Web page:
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Missouri Probate Steps: Inventory Filing…

Missouri Probate Steps: Inventory Filing…

MISSOURI PROBATE STEPS:  INVENTORY FILING

This blog article discusses the the Missouri probate step of filing an inventory.

So a person has passed away and either they had a will or did not have a will.  Either way, a probate may need to be opened in the county where the decedent died to determine who is entitled to the assets of the decedent.  This process is called probate.

The first step in probate is someone or several people file an Application for Probate and for Letters Testamentary (if there is a valid will) or for Letters of Administration (if there is no will).  It is these Letters that allow the person to act as the Personal Representative (same as executor) or the Administrator (same as executor but only in situation where there is no will) and to deal with the assets of the probate estate.

The next step is filing an Inventory within 30 days of the Letters being issued.  This process can be tedious because it is here that you are tracking down what the decedent had but what it’s approximately worth.  It’s a complicated process.  Hopefully you have an attorney helping you through it.  As a quick aside, in Missouri you can have a Supervised estate or an Unsupervised estate.  The Unsupervised estate, in the right situation, is the easiest way to get through probate because the court does not directly monitor all of the transactions of the estate.  The catch is you need to hire an attorney in order to be allowed to open an Unsupervised estate.   My advice?  Hire an attorney.

Back to the Inventory process.  This can vary widely by county.  In St. Louis County, the Inventory is checked over by an auditing department and that is primarily due there is much more probate fraud in St. Louis County than just about anywhere in the state.  St. Charles County has a terrific probate department and they are very helpful.  They take more of a hands off approach to Inventories that are filed and will usually call if something is missing or incorrectly filed.  Probate courts in Warren County, Lincoln County and Franklin County tend to have less estates filed and often do not have their own forms.  In such a case, it is usually okay to use the forms found on the St. Louis County website, although it is always best to call ahead.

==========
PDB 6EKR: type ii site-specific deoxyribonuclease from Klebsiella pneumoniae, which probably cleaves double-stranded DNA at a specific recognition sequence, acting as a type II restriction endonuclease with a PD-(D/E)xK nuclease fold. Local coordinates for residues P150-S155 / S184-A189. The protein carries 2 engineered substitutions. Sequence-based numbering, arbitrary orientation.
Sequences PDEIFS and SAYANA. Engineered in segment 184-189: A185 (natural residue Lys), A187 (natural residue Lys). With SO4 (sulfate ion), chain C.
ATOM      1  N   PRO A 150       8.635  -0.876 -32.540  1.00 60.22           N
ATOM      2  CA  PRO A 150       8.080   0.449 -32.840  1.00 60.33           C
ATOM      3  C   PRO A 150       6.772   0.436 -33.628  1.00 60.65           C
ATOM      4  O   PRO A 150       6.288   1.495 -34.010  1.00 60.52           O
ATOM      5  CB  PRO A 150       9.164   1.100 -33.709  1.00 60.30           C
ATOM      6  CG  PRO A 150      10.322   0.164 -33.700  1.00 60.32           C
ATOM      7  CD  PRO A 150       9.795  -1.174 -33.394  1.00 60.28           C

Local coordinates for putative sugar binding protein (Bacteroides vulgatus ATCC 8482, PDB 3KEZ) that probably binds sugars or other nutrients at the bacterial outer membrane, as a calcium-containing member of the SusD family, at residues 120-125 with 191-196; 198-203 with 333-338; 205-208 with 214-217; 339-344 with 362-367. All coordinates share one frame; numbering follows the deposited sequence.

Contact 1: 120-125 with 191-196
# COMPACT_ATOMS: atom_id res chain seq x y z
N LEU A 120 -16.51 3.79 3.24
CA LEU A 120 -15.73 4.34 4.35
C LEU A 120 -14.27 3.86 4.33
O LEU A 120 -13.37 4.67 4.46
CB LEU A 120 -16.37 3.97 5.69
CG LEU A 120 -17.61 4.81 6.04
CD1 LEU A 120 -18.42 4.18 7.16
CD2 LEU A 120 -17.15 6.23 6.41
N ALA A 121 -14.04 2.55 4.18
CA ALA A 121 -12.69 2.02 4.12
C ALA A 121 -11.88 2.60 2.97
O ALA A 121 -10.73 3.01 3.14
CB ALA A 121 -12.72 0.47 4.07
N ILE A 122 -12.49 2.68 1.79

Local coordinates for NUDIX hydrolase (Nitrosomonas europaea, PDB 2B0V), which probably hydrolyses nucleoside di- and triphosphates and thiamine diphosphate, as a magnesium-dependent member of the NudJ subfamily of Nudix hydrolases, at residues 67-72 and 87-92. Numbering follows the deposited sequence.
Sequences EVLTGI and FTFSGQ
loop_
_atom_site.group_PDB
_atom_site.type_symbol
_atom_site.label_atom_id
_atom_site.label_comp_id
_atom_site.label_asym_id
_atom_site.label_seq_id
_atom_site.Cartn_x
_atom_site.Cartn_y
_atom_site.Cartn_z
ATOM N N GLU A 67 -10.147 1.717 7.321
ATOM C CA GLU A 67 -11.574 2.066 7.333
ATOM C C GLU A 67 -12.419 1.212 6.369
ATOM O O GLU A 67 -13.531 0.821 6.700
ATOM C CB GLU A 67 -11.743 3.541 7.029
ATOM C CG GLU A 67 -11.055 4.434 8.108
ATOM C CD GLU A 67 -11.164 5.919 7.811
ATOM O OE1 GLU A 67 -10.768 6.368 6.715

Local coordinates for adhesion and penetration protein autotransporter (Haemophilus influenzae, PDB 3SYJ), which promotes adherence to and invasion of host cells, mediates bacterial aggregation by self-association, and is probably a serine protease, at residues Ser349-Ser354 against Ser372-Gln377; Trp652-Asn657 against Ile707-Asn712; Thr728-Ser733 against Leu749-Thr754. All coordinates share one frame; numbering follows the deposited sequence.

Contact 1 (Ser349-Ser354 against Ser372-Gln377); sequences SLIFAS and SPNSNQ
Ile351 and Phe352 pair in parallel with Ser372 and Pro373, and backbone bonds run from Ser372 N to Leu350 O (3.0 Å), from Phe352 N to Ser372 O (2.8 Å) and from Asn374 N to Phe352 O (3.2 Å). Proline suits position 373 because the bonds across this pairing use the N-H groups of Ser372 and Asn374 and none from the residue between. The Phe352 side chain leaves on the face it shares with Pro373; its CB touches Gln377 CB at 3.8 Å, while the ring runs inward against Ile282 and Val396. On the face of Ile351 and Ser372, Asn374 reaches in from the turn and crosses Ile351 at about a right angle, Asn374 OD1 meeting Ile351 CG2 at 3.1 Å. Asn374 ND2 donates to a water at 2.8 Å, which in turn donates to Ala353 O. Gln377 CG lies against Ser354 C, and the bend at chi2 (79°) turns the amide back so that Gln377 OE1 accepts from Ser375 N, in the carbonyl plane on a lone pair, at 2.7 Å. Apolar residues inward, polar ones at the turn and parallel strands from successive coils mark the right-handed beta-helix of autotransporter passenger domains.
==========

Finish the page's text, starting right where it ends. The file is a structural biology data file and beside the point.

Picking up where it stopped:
Before you can even file a document called an Inventory, however, you have to know what is included in the estate.  A bank account in the decedent’s name only with no beneficiary named will be part of the estate and must be included in the inventory.  With the letters in hand, the executor can find out the account numbers and the value.  They should also be receiving account statements by mail or online by this time as well.  If an account has the decedent’s name and someone else’s name, it avoids probate and is owned by the surviving account holder.  If there are beneficiaries named on the account, it will also avoid probate.

This is pretty much the same as with all accounts, including IRAs, 401K, non-qualified investment accounts (i.e. a Scottrade or Edward Jones account) and life insurance.  Missouri allows decedents to transfer property after death to TOD beneficiaries.  Check the title of all vehicles, including cars, boats, motors and trailers.

What about a home?  If a house is titled in the decedent’s name alone then you need to see if a beneficiary deed was recorded prior to their death.  If so, the house will avoid probate and go to the beneficiaries named on the beneficiary deed document.  If not, the house will be part of the probate inventory and an appraisal may be necessary.  Some counties allow the tax assessment figure to suffice.

Finally, personal property, unless of some value and/or titled property does not usually need to be accounted for in the Inventory.  However, and this is a big however, it should ALWAYS be inventoried by the executor to avoid a fight among the beneficiaries / heirs.